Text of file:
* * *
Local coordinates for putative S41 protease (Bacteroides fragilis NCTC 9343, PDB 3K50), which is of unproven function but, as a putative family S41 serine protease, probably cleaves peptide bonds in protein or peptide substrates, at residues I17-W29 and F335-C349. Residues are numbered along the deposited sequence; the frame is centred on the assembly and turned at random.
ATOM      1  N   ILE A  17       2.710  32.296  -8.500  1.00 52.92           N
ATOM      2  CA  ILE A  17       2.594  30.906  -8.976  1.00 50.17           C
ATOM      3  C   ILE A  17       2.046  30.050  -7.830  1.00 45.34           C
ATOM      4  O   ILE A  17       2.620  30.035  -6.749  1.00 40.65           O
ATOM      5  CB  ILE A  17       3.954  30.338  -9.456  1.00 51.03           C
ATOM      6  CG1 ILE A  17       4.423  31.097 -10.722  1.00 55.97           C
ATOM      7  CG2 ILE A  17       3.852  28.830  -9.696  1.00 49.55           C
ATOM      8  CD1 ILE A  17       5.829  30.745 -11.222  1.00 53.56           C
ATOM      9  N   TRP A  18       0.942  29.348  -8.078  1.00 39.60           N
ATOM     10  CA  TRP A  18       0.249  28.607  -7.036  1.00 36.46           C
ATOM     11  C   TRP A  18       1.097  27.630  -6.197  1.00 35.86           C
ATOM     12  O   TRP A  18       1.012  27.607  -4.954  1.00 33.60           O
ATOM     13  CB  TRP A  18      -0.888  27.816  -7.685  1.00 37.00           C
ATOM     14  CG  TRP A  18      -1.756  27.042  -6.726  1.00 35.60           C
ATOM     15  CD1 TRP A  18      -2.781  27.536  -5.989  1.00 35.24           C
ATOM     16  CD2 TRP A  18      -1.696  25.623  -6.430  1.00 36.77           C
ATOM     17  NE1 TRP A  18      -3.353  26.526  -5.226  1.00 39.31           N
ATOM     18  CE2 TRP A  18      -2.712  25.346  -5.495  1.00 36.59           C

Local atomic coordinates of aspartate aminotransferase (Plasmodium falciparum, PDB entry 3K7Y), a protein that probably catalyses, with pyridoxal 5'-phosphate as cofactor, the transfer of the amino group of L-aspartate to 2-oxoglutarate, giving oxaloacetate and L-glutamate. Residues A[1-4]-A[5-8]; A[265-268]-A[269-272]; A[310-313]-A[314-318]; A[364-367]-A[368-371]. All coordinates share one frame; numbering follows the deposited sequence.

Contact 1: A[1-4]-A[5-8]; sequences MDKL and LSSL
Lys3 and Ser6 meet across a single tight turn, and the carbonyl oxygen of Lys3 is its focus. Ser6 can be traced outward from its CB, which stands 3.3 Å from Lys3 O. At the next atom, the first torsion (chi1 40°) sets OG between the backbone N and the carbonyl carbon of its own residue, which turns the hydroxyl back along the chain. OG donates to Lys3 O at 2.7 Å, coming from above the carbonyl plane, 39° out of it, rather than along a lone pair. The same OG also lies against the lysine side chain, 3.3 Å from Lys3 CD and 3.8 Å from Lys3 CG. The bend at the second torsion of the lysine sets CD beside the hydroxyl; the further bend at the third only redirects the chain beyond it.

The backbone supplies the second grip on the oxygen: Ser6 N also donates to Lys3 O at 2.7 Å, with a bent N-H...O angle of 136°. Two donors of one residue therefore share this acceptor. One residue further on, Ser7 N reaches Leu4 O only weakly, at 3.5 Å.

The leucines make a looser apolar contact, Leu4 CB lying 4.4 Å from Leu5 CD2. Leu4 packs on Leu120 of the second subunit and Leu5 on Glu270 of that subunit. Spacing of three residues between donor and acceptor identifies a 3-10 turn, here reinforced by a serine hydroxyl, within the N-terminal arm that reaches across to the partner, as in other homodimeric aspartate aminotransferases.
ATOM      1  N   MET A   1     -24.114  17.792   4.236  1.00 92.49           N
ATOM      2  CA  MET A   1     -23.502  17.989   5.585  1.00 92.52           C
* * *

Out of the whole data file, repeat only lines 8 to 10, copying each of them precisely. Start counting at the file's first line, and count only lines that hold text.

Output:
ATOM      7  CG2 ILE A  17       3.852  28.830  -9.696  1.00 49.55           C
ATOM      8  CD1 ILE A  17       5.829  30.745 -11.222  1.00 53.56           C
ATOM      9  N   TRP A  18       0.942  29.348  -8.078  1.00 39.60           N